Wednesday, February 29, 2012

Newspaper Research Brings Surprise

Every once in a while, research reveals a surprise that sets you back on your heals. This happened to me this weekend as I was researching on GenealogyBank for data about my gg grandfather, Francis McCue or Frank McHugh as his name evolved before he died.

Let me back up a bit. I was privileged to attend RootsTech with my friend, Bev. We decided to get there a few days early so we could spend some time in the Family History Library. While there, I actually found some court records for Bridget McHugh which dealt with the estate of Frank McHugh. More on that in a later blog.

Then, at RootsTech, I attended a session by Drew Smith on using your blog as a research log. That was it. This is what I am going to try and do as I spend this year trying to find where in Ireland Frank McHugh came from.

Yesterday, I spent several hours researching in GenealogyBank for any news items on Frank McHugh but instead came across a small article about Bridget. Of course, every little bit of information causes many more questions that lead to more research. But, that is what makes researching our families so interesting.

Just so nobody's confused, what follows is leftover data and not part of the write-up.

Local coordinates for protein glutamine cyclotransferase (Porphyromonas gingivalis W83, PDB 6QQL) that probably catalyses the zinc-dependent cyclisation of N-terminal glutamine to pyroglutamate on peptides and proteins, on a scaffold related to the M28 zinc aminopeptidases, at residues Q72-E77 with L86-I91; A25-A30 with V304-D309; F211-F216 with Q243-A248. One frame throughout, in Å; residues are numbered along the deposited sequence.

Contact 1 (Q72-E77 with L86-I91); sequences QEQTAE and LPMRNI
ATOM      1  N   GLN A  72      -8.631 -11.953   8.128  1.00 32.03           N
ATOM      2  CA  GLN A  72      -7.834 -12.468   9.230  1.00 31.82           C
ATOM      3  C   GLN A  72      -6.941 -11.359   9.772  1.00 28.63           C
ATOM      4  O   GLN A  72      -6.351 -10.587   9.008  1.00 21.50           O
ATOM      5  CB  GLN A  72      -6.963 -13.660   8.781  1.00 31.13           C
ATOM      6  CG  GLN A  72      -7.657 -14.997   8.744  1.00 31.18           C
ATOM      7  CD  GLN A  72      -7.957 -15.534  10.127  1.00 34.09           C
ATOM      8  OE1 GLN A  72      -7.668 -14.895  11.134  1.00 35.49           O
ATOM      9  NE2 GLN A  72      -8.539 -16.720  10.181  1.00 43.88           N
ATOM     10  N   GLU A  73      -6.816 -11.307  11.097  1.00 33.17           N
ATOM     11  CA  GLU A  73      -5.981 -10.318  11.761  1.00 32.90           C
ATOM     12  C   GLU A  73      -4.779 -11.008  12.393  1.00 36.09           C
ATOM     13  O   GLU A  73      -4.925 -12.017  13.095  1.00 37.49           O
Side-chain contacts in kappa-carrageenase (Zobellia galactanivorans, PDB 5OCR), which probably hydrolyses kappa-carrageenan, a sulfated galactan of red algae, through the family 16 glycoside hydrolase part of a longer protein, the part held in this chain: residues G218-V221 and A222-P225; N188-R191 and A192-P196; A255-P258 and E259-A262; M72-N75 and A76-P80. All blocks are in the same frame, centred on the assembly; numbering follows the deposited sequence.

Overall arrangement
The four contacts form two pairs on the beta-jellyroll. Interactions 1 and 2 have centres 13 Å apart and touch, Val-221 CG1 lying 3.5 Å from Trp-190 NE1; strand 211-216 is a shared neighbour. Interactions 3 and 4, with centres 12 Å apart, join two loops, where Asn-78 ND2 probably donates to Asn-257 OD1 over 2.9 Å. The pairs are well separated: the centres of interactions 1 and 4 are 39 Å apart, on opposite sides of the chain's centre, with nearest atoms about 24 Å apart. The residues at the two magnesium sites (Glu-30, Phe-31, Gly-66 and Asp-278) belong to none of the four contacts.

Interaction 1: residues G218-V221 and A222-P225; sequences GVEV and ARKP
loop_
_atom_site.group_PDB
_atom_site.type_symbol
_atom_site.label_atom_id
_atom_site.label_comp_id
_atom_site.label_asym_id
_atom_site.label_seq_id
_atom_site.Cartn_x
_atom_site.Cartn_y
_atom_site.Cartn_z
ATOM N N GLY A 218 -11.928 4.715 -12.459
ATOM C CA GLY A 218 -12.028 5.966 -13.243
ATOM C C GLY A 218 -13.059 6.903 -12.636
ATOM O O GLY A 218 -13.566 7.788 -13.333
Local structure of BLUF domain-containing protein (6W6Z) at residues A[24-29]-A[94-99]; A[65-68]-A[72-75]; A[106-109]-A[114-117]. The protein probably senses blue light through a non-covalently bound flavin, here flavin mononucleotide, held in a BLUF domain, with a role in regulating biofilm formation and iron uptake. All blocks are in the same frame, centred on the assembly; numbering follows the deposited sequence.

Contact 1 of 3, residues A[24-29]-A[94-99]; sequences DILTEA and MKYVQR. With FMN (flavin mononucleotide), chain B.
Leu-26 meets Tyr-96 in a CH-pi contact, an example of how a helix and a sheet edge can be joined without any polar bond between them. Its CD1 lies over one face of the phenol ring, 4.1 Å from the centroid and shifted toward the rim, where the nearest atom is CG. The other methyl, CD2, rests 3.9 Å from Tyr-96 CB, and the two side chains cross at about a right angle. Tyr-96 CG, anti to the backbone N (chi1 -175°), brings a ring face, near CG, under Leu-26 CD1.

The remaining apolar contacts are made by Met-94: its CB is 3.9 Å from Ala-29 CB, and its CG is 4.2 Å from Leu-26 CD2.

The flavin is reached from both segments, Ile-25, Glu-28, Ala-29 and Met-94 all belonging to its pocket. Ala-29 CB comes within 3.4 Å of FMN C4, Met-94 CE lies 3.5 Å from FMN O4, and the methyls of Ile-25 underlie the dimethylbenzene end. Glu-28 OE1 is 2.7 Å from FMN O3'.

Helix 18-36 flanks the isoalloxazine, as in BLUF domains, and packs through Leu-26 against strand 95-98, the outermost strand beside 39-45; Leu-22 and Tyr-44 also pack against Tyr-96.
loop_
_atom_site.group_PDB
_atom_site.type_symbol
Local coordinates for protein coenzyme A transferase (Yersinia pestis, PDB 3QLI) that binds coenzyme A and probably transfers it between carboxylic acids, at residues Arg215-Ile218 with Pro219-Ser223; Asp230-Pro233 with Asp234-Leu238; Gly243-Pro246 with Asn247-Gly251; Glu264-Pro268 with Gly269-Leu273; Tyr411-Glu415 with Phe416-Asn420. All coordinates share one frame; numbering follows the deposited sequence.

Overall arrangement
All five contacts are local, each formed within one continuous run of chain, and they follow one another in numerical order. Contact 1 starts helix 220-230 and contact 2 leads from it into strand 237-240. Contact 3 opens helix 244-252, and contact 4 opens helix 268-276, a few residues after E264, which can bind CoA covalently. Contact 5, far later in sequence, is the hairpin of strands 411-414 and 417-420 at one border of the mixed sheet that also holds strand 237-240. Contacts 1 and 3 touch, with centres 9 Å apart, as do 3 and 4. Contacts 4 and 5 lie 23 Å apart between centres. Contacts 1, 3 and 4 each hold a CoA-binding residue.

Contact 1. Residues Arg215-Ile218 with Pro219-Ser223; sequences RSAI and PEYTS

Newspaper -- MCHUGH, Bridget, arrested, 1887, Pittsfield, MA

Questions that now need to be answered are: Why was having some beer in the house against the law? Why did she have beer in her house? When was the trial and what was the result? (I searched GenealogyBank but found nothing on the trial).

Newspaper research is really fun because it helps bring our ancestors to life. My gg grandmother was a real person who got her name in the paper probably in a way she never expected. I sure was surprised!


  1. I agree newspapers are always interesting, liked the blog post the Legal Genealogist did for you also. I have looked up a lot of probate files and never found one as interesting as that one.


  2. Hi Margie,
    Thanks for this article. It brings home the idea that one can find so much in news articles. Even little ones tucked in a corner with only three lines written. In the fall of 2011, I had the privilege of going to the DC National Archives to explore a Federal pension denial of the two wives of a ggg grandfather’s who had served in the Civil War. The pages and pages of testimonies were amazing. The family stories were rich with “who’s –who.” Sadly the government could not prove either woman was married or divorced and so no one received the pension. There were no records to be found in their respective communities as proof despite testimony by witnesses who attended both weddings. Within 6 weeks of coming home from that trip I subscribed to Genealogy Bank and soon found the wedding announcement that no one had been able to provide as documentation to the government. In the government testimonies no reference was made of said article. Yes, widow number one – at minimum should have received the pension unless further newspapers could provide to the contrary. Case solved? Well, I will always continue the search – who knows, the story may still unfold more in time. Or I may learn that the newspaper article may not have been admissible some 50 years after the first wedding. For me, the search was as wonderful as the evidence discovered. Priceless!